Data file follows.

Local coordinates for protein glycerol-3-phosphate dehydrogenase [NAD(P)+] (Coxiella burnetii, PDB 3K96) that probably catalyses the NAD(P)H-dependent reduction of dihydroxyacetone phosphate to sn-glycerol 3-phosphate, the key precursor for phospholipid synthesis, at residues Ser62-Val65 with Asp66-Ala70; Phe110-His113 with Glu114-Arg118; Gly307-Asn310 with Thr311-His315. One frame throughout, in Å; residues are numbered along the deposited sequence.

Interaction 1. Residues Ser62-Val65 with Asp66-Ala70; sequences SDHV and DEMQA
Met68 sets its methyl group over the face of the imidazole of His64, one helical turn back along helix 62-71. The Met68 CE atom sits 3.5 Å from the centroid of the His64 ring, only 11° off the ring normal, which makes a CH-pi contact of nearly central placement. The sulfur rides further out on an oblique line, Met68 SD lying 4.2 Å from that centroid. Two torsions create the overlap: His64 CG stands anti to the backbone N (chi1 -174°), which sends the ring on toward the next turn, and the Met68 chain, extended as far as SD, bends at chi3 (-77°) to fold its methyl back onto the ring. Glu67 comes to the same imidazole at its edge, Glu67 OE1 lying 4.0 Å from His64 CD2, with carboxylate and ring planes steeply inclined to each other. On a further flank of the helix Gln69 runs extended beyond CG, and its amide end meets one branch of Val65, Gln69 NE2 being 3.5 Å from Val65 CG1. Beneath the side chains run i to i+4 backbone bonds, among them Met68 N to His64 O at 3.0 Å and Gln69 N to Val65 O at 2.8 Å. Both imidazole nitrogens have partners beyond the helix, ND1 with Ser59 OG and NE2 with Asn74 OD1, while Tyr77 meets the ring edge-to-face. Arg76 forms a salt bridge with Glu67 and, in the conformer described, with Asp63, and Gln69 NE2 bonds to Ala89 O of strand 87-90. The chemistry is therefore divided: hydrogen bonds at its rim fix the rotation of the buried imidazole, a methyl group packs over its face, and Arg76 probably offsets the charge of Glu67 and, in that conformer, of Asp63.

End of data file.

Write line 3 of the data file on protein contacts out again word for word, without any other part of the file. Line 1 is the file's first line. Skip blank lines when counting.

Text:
Met68 sets its methyl group over the face of the imidazole of His64, one helical turn back along helix 62-71. The Met68 CE atom sits 3.5 Å from the centroid of the His64 ring, only 11° off the ring normal, which makes a CH-pi contact of nearly central placement. The sulfur rides further out on an oblique line, Met68 SD lying 4.2 Å from that centroid. Two torsions create the overlap: His64 CG stands anti to the backbone N (chi1 -174°), which sends the ring on toward the next turn, and the Met68 chain, extended as far as SD, bends at chi3 (-77°) to fold its methyl back onto the ring. Glu67 comes to the same imidazole at its edge, Glu67 OE1 lying 4.0 Å from His64 CD2, with carboxylate and ring planes steeply inclined to each other. On a further flank of the helix Gln69 runs extended beyond CG, and its amide end meets one branch of Val65, Gln69 NE2 being 3.5 Å from Val65 CG1. Beneath the side chains run i to i+4 backbone bonds, among them Met68 N to His64 O at 3.0 Å and Gln69 N to Val65 O at 2.8 Å. Both imidazole nitrogens have partners beyond the helix, ND1 with Ser59 OG and NE2 with Asn74 OD1, while Tyr77 meets the ring edge-to-face. Arg76 forms a salt bridge with Glu67 and, in the conformer described, with Asp63, and Gln69 NE2 bonds to Ala89 O of strand 87-90. The chemistry is therefore divided: hydrogen bonds at its rim fix the rotation of the buried imidazole, a methyl group packs over its face, and Arg76 probably offsets the charge of Glu67 and, in that conformer, of Asp63.